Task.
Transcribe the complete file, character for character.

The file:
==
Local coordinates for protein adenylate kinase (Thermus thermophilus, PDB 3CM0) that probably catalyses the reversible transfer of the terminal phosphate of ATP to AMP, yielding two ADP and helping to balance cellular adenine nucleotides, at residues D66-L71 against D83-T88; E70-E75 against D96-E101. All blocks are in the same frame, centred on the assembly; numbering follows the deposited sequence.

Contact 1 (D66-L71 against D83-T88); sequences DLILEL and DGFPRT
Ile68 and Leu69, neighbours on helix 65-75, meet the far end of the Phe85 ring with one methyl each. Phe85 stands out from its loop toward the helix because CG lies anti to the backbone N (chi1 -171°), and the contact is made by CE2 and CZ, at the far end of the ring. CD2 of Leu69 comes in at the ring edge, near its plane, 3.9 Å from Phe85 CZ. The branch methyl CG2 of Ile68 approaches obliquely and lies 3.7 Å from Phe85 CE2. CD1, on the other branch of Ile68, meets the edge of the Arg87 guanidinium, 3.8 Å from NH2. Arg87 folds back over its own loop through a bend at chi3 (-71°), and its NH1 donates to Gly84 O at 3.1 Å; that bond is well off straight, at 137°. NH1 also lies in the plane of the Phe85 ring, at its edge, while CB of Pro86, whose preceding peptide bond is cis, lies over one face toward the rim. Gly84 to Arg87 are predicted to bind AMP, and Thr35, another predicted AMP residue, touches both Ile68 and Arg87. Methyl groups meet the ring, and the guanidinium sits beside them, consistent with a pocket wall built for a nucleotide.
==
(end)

Local coordinates for protein adenylate kinase (Thermus thermophilus, PDB 3CM0) that probably catalyses the reversible transfer of the terminal phosphate of ATP to AMP, yielding two ADP and helping to balance cellular adenine nucleotides, at residues D66-L71 against D83-T88; E70-E75 against D96-E101. All blocks are in the same frame, centred on the assembly; numbering follows the deposited sequence.

Contact 1 (D66-L71 against D83-T88); sequences DLILEL and DGFPRT
Ile68 and Leu69, neighbours on helix 65-75, meet the far end of the Phe85 ring with one methyl each. Phe85 stands out from its loop toward the helix because CG lies anti to the backbone N (chi1 -171°), and the contact is made by CE2 and CZ, at the far end of the ring. CD2 of Leu69 comes in at the ring edge, near its plane, 3.9 Å from Phe85 CZ. The branch methyl CG2 of Ile68 approaches obliquely and lies 3.7 Å from Phe85 CE2. CD1, on the other branch of Ile68, meets the edge of the Arg87 guanidinium, 3.8 Å from NH2. Arg87 folds back over its own loop through a bend at chi3 (-71°), and its NH1 donates to Gly84 O at 3.1 Å; that bond is well off straight, at 137°. NH1 also lies in the plane of the Phe85 ring, at its edge, while CB of Pro86, whose preceding peptide bond is cis, lies over one face toward the rim. Gly84 to Arg87 are predicted to bind AMP, and Thr35, another predicted AMP residue, touches both Ile68 and Arg87. Methyl groups meet the ring, and the guanidinium sits beside them, consistent with a pocket wall built for a nucleotide.